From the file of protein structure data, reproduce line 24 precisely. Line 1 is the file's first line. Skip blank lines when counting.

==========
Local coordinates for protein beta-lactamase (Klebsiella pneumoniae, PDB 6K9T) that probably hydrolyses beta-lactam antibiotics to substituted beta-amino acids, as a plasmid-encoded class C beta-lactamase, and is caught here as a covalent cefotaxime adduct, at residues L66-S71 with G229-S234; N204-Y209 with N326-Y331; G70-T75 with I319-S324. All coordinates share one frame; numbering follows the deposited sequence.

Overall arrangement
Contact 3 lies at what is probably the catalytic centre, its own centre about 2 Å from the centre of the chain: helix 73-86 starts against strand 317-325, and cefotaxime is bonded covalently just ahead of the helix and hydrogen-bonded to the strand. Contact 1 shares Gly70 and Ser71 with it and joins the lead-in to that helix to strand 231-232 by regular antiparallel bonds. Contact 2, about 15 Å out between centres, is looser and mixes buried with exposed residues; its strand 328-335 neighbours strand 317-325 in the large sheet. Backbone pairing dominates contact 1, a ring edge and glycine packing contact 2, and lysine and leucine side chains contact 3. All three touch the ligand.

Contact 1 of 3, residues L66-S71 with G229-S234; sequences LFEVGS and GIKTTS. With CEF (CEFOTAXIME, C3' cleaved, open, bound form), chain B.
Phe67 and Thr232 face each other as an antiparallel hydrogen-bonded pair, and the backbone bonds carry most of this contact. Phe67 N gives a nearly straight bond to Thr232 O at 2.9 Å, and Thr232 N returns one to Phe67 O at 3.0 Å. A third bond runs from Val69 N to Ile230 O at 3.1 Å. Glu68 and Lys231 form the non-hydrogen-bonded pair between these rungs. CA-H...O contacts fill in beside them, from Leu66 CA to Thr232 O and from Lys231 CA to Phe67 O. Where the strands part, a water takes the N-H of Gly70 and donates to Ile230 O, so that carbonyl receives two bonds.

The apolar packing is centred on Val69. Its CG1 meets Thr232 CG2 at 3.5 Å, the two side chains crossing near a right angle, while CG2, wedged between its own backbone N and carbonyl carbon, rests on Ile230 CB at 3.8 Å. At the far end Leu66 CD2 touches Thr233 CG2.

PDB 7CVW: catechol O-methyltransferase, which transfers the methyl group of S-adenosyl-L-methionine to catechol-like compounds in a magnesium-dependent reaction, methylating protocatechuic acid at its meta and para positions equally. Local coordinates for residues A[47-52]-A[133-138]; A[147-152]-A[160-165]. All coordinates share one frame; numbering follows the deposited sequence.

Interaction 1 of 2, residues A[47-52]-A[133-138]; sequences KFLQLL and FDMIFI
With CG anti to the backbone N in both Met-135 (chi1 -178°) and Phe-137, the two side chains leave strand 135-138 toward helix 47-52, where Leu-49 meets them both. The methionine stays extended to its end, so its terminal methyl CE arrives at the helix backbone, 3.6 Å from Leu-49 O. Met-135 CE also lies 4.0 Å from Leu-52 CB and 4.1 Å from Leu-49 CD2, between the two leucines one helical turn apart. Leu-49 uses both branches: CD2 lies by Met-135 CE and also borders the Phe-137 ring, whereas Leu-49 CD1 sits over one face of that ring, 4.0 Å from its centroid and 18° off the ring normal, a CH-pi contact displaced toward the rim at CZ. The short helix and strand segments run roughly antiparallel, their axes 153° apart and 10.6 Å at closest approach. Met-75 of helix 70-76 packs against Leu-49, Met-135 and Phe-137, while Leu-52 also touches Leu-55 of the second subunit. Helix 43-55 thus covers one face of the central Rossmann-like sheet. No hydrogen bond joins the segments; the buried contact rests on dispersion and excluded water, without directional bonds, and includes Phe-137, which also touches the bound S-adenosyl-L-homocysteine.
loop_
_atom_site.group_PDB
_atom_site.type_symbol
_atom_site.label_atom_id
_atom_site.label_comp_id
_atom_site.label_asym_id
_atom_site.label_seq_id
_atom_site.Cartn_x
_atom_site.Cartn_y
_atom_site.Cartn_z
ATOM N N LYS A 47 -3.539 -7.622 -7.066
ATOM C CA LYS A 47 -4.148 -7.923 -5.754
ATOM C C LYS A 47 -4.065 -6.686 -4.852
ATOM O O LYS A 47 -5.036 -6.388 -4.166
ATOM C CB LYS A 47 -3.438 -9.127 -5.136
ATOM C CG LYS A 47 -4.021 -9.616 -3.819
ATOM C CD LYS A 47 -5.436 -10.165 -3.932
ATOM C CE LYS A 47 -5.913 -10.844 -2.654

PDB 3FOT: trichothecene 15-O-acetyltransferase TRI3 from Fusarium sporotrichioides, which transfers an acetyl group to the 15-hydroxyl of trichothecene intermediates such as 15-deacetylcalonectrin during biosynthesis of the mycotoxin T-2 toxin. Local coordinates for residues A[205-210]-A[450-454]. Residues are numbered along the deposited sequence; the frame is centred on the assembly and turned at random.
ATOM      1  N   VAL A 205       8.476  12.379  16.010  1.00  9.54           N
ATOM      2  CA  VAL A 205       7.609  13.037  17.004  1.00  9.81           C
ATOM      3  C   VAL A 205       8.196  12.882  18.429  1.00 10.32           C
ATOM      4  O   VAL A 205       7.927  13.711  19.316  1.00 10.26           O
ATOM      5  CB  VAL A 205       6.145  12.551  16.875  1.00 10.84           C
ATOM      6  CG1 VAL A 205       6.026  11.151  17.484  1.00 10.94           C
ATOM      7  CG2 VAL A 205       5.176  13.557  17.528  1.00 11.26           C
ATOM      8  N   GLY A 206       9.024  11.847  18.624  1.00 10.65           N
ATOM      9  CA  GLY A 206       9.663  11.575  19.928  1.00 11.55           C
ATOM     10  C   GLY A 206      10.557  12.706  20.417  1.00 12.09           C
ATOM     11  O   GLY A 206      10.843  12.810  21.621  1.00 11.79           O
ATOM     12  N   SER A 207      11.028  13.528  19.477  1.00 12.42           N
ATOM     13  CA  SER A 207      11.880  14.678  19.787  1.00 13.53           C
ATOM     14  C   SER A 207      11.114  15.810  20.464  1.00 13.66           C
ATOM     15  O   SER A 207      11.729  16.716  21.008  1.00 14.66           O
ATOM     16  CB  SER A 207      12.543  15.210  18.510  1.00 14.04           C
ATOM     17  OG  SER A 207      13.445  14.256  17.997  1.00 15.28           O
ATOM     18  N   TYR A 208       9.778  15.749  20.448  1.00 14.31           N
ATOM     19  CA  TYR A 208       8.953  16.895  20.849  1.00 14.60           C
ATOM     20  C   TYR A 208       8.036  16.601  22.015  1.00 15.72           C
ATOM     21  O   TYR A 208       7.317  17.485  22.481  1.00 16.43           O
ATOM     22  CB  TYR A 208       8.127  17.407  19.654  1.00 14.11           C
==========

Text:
ATOM C CB LYS A 47 -3.438 -9.127 -5.136